The inner ear is composed of the sensory organ for hearing—the cochlea, as well as for balance—the vestibular system. The systems are separate, yet both are encased in the same bony capsule and share the same fluid systems.

The balance part of the ear is referred to as the vestibular apparatus. It is composed, in part, of three semicircular canals located within the inner ear. The vestibular system helps to maintain balance, regardless of head position or gravity, in conjunction with eye movement and somatosensory input. The semicircular canals are innervated by the VIIIth cranial nerve

The cochlea is composed of three fluid-filled chambers that extend the length of the structure. The two outer chambers are filled with a fluid called perilymph. Perilymph acts as a cushioning agent for the delicate structures that occupy the center chamber. It is important to note that perilymph is connected to the cerebrospinal fluid that surrounds the brain and the spinal column. The third fluid filled chamber is the center chamber, called the cochlear duct. The cochlear duct secretes a fluid called endolymph, which fills this chamber.

The cochlear duct contains the Basilar membrane upon which lies the Organ of Corti. The Organ of Corti is a sensory organ essential to hearing. It consists of approximately 30,000 finger-like projections of cilia that are arranged in rows. These cilia are referred to as hair cells. Each hair cell is connected to a nerve fiber that relays various impulses to the cochlear branch of the VIIIth cranial nerve or auditory nerve. The “pitch” of the impulse relayed is dependent upon which areas of the basilar membrane, and hence, which portions of the Organ of Corti are stimulated. The apical portion of the basilar membrane (the most curled area of the cochlea) transfers lower frequency impulses. The basal end relays higher frequency impulses.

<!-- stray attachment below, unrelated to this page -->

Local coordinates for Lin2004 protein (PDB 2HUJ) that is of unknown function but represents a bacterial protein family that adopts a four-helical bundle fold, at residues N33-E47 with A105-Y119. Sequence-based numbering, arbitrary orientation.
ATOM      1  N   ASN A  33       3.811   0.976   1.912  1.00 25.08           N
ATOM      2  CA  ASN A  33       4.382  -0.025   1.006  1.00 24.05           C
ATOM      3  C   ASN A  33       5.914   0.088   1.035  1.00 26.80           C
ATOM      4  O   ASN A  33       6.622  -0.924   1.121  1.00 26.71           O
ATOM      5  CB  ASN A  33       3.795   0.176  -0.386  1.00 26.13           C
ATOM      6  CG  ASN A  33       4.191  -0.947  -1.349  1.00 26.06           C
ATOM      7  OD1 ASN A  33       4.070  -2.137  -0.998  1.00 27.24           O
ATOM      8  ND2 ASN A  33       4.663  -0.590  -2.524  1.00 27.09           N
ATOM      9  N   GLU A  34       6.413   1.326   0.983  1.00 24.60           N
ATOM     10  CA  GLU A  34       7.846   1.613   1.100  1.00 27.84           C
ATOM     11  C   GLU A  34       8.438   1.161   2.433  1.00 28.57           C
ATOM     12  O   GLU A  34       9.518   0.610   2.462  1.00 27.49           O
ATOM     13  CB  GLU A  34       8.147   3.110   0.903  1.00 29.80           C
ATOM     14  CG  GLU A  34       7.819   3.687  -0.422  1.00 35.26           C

The VIII cranial nerve (VIII C.N.) or auditory C.N. carries the impulses generated from the Organ of Corti to the brainstem. From the brainstem, nerve pathways extend through numerous nuclei to the cerebral cortex in the temporal lobes of the brain. It is in the temporal lobes of the brain that meaning is associated with the various patterns of nerve impulses.

The Path Of Sound Until Perception

Sound Transmission through the Outer Ear

Air transmitted sound waves are directed toward the delicate hearing mechanisms with the help of the outer ear, first by the pinna, which gently funnels sound waves into the ear canal, then by the ear canal.

Sound Transmission through the Middle Ear

When air movement strikes the tympanic membrane, the tympanic membrane or eardrum moves. At this point, the energy generated through a sound wave is transferred from a medium of air to that which is solid in the middle ear. The ossicular chain of the middle ear connects to the eardrum via the malleus, so that any motion of the eardrum sets the three little bones of the ossicular chain into motion

Sound Transmission through the Inner Ear

The ossicular chain transfers energy from a solid medium to the fluid medium of the inner ear via the stapes. The stapes is attached to the oval window. Movement of the oval window creates motion in the cochlear fluid and along the Basilar membrane. Motion along the basilar membrane excites frequency specific areas of the Organ of Corti, which in turn stimulates a series of nerve endings.

Sound Transmission to the Brain

With the initiation of the nerve impulses, another change in medium occurs: from fluid to neural. Nerve impulses are relayed through the VIII C.N., through various nuclei along the auditory pathway to areas to the brain. It is the brain that interprets the neural impulses and creates a thought, picture, or other recognized symbol.